I am able to work out a very little bit now, although by ‘work out’ I mostly mean ‘stand on my foot and move around a little for about an hour.’ But it’s more that nothing, and a lot more than I’ve been able to do in a long time. It makes a difference in my mood and motivation if nothing else.
Let me sum up: vacation. Day 1: walked, walked some more, lots of stairs. Day 2: sore legs, walked even more, and by the end of the day was in excruciating pain and spent all my concentration trying to make the 10 blocks back home without dying. Day 3: didn’t do squat. Day 4: walked a teeny bit. And there were monuments and stuff in there somewhere, I think. And a good supply of ice packs, heat packs, and athletic tape.
Seriously though, had a good vacation, and I saw most of the things I wanted to see…although the reflecting pool is somewhat less scenic as a giant construction zone. DC is a walking city, though, and I wasn’t really up to the challenge – not as much as I would have liked, anyway – but at the end of it I survived and my foot has bounced back well. God bless athletic tape.
Since then I haven’t done much: I celebrated my return from vacation by getting a cold and sleeping a lot. But that may have been just as well. My foot is slowly but surely getting better, and at this point I’m beginning to have hope that I might recover before I go batty. er.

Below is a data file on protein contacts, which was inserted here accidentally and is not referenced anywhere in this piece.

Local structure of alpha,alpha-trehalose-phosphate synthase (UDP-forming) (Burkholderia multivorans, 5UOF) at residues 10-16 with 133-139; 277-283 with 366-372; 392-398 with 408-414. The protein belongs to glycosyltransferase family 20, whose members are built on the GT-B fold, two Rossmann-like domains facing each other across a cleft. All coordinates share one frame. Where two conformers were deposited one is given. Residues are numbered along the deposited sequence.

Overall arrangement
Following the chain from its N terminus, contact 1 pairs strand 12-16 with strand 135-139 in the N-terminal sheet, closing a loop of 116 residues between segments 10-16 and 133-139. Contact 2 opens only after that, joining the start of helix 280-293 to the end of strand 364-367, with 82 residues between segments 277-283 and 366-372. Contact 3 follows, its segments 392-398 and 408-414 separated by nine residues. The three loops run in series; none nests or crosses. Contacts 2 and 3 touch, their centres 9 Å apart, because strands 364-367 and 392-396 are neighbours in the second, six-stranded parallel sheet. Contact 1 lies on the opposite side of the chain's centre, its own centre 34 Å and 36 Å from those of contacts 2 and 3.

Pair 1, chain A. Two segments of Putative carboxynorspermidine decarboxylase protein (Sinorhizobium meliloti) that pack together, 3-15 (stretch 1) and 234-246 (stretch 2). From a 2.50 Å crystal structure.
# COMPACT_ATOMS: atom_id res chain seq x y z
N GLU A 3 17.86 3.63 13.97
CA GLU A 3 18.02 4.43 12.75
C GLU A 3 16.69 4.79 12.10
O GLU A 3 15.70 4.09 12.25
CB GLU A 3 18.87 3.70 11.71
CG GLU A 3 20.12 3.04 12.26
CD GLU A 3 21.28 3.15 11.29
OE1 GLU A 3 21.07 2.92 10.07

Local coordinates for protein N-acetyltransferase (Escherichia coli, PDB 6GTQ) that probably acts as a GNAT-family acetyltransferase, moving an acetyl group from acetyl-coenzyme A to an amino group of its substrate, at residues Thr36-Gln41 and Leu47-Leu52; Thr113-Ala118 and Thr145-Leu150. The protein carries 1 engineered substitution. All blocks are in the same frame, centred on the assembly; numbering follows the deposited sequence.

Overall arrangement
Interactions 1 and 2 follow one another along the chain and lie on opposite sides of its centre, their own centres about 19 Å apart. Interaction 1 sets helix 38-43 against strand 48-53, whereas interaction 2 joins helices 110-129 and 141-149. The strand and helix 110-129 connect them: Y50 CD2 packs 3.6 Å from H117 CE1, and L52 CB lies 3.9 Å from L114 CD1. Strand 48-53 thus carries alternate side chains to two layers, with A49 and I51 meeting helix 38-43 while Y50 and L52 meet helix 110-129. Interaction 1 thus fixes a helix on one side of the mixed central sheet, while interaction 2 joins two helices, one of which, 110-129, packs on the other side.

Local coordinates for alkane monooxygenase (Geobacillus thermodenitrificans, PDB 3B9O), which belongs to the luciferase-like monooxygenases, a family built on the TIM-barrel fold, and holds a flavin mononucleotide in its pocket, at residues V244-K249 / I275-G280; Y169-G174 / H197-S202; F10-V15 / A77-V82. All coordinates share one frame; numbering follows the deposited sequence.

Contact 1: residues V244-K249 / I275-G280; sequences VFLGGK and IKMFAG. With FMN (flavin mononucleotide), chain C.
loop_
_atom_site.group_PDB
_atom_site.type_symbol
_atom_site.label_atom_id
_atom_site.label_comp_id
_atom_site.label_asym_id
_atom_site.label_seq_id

I spent two amazing days last week at Big Omaha, and I’m still trying to process it all… It’s year three for me and it’s still as overwhelmingly inspiring as ever. It’s impossible to condense everything that is Big Omaha into words, and it’s hard to know how to describe it at all…there’s a part of me that just wants to say: you just have to be there.
It’s a conference that’s part entrepreneurship, part business, part technology, part inspiration, part philanthropy, part philosophy. There’s as much talk of responsibility and work/life balance as there is about landing venture capitol or choosing a co-founder. And above all, everyone is happy to be there. There’s an air of excitement that I’ve never run into anywhere else, and a feeling that anything is possible if you add enough passion and work. It’s a booster shot of motivation like nothing else.
I should add to this a disclaimer: I am biased. Not because I live in Lincoln, and Omaha is practically in my backyard. Not because I’ve spend hard-earned cash to get in for three years running and I need to justify my dollars. No, I’m biased because Big Omaha literally changed my life. Well…Big Omaha, plus a little Gary V.
It went like this: One day in 2008, see a random link to Gary Vaynerchuk’s 2008 keynote at the Web 2.0 Expo in NYC. Mind asplodes, as the internet would say. Despite the fact that I was working at the time in a job that I loved, with people that I loved, and I couldn’t really imagine wanting to leave my job, I was set on fire by what he was saying. It was a way of looking at the world that was different than anything I’d come across before. I had an idea of how life would go, work would go, and the way the world was, and suddenly it was possible to look at it differently.